June 04, 2005

What FEC?

I wrote a polite letter to the FEC a couple weeks ago during their comment period. I stressed my opinion on the issue of campaign finance restrictions and web logs. I tried to keep the argument simple, though in my writing style that still ended up being twelve short paragraphs. My stance was that blogs are conversations, people are free to listen and free to leave, so it's no more valid to restrict blogs than the average citizen's right to have a political discussion. After all, blogs just provide a different format, getting over the physical difficulties of the physical world.

I hope someone reads the e-mail, though it will no doubt be one among many thousands or tens or hundreds of thousands. I'm sure the letters from big name people like Kos will get a good deal of attention. Hopefully the responses, which through e-mail will probably be lopsidedly against restricting blogs, will persuade the FEC to leave private citizens having public discussions well enough alone.

If the FEC does decide to intervene in a broad sense, I doubt it would apply to me and my blog. I don't use ads for my website or my blog (Blogger is free; you get what you pay for) and I doubt any campaign will hire me to do anything. My traffic rating is decidedly on the lower end of blogs. I really don't see why my blog would be targeted for much restriction, and if it were, it wouldn't be worth much to enforce it against me.

However, my reaction to any potential regulation of blogs by the FEC - informed by my admittedly over-active sense of rebellion - is civil disobedience. In most cases it's a pretty straight up and down free speech right, even if the Supreme Court doesn't quite see it. There's nothing wrong with expressing opinions, which is in fact arguably the most strongly protected right in the USA. How could expressing an opinion, perfectly legitimate and indisputedly our right, become less than a right when it's expressed my computer over the Internet, or when it's expressed to 100,000 net-surfers instead of ten people at a dinner party? It's free speech.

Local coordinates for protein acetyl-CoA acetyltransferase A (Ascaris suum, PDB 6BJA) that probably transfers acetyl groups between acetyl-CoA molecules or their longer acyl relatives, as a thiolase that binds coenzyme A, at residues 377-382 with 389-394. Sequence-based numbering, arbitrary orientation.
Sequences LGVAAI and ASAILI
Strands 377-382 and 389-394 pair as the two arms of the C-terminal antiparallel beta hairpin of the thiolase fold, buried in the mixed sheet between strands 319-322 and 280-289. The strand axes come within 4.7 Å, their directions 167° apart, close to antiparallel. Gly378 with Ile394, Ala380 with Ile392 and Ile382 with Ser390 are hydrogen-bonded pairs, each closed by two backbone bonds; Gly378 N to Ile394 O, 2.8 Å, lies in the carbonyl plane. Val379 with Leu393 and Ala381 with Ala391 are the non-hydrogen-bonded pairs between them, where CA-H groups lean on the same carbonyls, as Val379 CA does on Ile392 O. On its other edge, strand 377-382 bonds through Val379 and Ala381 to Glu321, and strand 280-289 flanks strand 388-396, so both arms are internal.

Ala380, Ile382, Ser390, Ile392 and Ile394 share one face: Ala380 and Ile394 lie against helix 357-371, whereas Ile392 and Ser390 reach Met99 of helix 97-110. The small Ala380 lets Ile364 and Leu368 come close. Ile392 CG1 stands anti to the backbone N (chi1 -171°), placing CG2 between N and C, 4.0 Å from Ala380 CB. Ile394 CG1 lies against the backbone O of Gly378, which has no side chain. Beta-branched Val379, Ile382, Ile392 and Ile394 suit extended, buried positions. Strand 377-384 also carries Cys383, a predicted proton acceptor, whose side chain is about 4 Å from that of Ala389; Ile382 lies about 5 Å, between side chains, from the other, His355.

I don't know what form any particular regulation may take, and my guess is that the FEC will largely avoid regulating blogs (except perhaps when they receive funds from campaigns, like Kos), but if something devious does come out of this deliberative process, my inclination is for the affected bloggers to ignore it. If the FEC enforcement mechanisms start sending letters, then get representation - I'm sure the Institute of Justice would be interested, and you might get the ACLU on board as well. Obviously nobody should take such a move lightly, and you should all realize I'm not a lawyer and hence not giving legal advice, but from a political and ethical point of view, this thing needs to be fought.

Of course, it very likely won't materialize at all, but if it does then we need some big-name bloggers to stand fast for their rights to speech.


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